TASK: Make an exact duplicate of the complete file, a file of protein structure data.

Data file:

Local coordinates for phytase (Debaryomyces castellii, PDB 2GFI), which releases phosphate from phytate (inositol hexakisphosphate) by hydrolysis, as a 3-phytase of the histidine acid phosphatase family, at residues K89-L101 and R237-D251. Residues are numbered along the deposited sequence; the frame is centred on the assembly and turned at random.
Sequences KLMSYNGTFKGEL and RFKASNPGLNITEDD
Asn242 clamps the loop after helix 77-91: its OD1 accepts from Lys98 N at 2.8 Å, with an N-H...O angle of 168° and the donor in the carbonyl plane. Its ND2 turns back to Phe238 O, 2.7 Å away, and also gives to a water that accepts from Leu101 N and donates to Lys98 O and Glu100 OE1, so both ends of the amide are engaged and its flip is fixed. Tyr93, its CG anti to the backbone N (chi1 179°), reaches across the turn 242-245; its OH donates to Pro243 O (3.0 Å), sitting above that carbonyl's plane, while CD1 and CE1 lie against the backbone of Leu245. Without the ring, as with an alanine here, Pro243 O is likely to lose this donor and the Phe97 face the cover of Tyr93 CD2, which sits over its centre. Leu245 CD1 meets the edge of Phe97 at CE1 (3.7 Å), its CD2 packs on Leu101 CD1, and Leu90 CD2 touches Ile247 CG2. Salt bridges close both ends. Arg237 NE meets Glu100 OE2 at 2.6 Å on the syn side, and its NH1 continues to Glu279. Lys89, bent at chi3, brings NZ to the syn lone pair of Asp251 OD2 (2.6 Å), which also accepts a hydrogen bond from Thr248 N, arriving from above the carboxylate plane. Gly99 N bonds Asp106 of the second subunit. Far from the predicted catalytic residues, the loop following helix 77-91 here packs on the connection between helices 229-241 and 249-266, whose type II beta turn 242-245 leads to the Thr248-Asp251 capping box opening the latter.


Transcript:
Local coordinates for phytase (Debaryomyces castellii, PDB 2GFI), which releases phosphate from phytate (inositol hexakisphosphate) by hydrolysis, as a 3-phytase of the histidine acid phosphatase family, at residues K89-L101 and R237-D251. Residues are numbered along the deposited sequence; the frame is centred on the assembly and turned at random.
Sequences KLMSYNGTFKGEL and RFKASNPGLNITEDD
Asn242 clamps the loop after helix 77-91: its OD1 accepts from Lys98 N at 2.8 Å, with an N-H...O angle of 168° and the donor in the carbonyl plane. Its ND2 turns back to Phe238 O, 2.7 Å away, and also gives to a water that accepts from Leu101 N and donates to Lys98 O and Glu100 OE1, so both ends of the amide are engaged and its flip is fixed. Tyr93, its CG anti to the backbone N (chi1 179°), reaches across the turn 242-245; its OH donates to Pro243 O (3.0 Å), sitting above that carbonyl's plane, while CD1 and CE1 lie against the backbone of Leu245. Without the ring, as with an alanine here, Pro243 O is likely to lose this donor and the Phe97 face the cover of Tyr93 CD2, which sits over its centre. Leu245 CD1 meets the edge of Phe97 at CE1 (3.7 Å), its CD2 packs on Leu101 CD1, and Leu90 CD2 touches Ile247 CG2. Salt bridges close both ends. Arg237 NE meets Glu100 OE2 at 2.6 Å on the syn side, and its NH1 continues to Glu279. Lys89, bent at chi3, brings NZ to the syn lone pair of Asp251 OD2 (2.6 Å), which also accepts a hydrogen bond from Thr248 N, arriving from above the carboxylate plane. Gly99 N bonds Asp106 of the second subunit. Far from the predicted catalytic residues, the loop following helix 77-91 here packs on the connection between helices 229-241 and 249-266, whose type II beta turn 242-245 leads to the Thr248-Asp251 capping box opening the latter.